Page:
Figure 3: Working length radiograph of 16

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Figure 4: Master cone image of 16

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Figure 5: Final postoperative radiograph of 16

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Figure 6: Six-month follow-up of 16 – the patient was asymptomatic and radiolucency had reduced

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   Discussion Top


Taurodontism, also known as bull tooth, is a dental anomaly most commonly associated with permanent multi-rooted teeth. The characteristic radiographic feature which helps in confirming the diagnosis of this anomaly is enlargement or vertical deepening of the pulp chamber and short roots. This vertical deepening of pulp cavity usually takes place at the expense of roots.[3] The etiology of taurodontism, however, is not clear. The reports have stated that taurodontism is mainly caused by the failure of Hertwig's epithelial root sheath diaphragm to invaginate at the proper horizontal level.[2],[6] As discussed before, in vast majority of the cases, this disorder represents itself as an isolated anomaly. However, rarely, it may be associated with certain developmental syndromes and disorders such as amelogenesis imperfecta, Klinefelter's syndrome, Down's syndrome, Mohr syndrome, tricho-dento-osseous syndrome, Lowe syndrome, and Wolf-Hirschhorn syndrome.[1] The tooth most commonly associated with taurodontism is the permanent mandibular molar; however, it may rarely be seen in association with deciduous dentition as well.[1] Bilateral involvement of maxillary first molars with taurodontism have been reported. Radiographic assessment in the current case has also revealed the presence of bilateral hypertaurodontism with maxillary first molars.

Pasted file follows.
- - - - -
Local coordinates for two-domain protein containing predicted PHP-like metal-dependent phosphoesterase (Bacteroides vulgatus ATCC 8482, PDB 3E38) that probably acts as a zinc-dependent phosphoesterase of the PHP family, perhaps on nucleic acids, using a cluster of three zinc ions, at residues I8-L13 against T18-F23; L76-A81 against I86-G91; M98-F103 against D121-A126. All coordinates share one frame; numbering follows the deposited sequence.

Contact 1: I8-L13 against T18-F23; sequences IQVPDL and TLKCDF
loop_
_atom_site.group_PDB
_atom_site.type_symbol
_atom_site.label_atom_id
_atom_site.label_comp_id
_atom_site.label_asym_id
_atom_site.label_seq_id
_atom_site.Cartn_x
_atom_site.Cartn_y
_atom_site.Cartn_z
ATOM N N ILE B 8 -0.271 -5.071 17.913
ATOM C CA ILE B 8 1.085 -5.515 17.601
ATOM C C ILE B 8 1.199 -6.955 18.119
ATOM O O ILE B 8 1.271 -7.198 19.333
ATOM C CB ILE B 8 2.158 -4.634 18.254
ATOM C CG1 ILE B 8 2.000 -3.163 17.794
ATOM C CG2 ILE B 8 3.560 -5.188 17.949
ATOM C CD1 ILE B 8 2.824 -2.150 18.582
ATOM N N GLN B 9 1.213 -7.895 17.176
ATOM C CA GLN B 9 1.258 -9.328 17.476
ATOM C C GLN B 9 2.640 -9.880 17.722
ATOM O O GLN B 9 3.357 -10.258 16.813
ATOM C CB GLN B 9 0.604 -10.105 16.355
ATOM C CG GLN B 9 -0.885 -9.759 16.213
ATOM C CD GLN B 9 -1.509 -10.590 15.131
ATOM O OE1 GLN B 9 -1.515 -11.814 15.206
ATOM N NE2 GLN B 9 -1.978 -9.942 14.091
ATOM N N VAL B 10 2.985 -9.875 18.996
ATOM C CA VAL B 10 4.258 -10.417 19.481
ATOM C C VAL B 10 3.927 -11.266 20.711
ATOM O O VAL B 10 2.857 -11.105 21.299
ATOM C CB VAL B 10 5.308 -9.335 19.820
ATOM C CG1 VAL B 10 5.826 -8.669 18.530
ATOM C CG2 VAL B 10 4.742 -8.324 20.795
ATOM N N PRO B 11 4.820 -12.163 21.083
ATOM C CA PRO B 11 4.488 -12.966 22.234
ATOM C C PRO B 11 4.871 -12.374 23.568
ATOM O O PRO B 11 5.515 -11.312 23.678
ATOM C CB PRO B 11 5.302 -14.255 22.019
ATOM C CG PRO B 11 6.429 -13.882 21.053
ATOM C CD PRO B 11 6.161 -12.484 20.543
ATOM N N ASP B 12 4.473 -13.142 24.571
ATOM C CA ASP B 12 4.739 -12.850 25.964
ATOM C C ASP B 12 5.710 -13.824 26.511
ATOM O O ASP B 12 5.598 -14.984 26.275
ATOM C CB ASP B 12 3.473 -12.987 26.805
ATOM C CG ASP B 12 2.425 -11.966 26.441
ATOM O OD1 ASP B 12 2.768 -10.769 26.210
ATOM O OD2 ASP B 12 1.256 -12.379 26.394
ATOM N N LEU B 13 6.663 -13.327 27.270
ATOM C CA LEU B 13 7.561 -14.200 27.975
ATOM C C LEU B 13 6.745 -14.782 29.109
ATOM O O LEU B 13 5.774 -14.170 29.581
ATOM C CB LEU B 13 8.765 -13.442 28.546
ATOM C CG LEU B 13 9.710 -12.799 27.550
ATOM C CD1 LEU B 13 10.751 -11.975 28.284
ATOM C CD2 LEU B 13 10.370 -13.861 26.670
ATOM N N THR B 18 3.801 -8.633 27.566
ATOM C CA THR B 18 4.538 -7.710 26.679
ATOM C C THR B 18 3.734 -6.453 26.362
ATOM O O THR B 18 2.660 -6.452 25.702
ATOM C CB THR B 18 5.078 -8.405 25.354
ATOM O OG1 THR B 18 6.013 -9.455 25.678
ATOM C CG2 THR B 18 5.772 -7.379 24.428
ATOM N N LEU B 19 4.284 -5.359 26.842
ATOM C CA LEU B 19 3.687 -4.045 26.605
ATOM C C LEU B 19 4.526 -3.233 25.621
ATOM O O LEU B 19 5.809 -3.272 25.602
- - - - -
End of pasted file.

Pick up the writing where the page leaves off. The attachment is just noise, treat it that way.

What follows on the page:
In the year 1928, Shaw[4] classified taurodontism as hypotaurodontism, mesotaurodontism, and hypertaurodontism. Shaw[4] classified the taurodontic tooth on the basis of displacement of the pulp chamber floor. According to the studies conducted by Feichtinger and Rosiwall, a tooth can be termed as taurodontic only if the distance from the furcation of the root to the CEJ is greater than the occlusocervical distance.[5] Shifman and Chanannel[7] in the year 1978 introduced another classification for taurodontism. This classification is most widely used till date.